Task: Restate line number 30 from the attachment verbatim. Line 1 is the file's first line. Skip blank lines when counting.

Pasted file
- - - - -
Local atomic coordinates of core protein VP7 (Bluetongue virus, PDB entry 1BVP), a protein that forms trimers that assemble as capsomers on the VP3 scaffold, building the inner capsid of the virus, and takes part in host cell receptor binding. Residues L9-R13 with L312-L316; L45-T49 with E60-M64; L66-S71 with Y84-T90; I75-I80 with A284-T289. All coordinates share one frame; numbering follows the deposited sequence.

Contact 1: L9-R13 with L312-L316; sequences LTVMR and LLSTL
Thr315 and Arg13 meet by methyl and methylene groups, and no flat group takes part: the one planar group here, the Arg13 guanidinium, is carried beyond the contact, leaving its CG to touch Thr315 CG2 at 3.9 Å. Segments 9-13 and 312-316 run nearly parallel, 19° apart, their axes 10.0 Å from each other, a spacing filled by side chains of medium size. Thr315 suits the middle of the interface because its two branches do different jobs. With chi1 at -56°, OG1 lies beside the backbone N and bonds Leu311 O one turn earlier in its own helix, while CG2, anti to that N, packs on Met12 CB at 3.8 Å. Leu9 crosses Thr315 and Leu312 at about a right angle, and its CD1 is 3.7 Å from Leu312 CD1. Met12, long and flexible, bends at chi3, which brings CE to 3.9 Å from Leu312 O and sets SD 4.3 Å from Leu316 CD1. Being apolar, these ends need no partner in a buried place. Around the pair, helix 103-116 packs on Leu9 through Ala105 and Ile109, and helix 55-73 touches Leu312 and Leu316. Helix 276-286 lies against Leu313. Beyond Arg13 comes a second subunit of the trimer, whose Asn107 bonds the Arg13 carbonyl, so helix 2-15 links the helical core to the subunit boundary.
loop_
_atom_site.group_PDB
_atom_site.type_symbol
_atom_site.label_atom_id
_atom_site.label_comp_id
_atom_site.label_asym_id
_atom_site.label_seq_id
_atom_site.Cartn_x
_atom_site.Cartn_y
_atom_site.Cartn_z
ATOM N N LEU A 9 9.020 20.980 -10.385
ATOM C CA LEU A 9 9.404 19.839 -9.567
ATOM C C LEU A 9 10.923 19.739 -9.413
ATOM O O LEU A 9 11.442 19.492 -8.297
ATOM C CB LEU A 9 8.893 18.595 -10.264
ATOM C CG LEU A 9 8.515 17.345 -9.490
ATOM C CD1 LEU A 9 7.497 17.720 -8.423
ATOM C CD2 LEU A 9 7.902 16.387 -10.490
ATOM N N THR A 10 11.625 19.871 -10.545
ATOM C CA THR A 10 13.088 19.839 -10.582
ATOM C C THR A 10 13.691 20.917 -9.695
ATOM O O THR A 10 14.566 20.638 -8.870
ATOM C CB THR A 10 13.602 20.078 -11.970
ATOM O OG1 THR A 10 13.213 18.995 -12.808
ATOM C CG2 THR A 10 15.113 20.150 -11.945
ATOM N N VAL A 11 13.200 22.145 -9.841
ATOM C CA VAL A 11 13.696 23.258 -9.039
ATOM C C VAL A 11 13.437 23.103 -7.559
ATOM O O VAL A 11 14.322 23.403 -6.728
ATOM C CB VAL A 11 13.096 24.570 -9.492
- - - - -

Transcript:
ATOM C CA VAL A 11 13.696 23.258 -9.039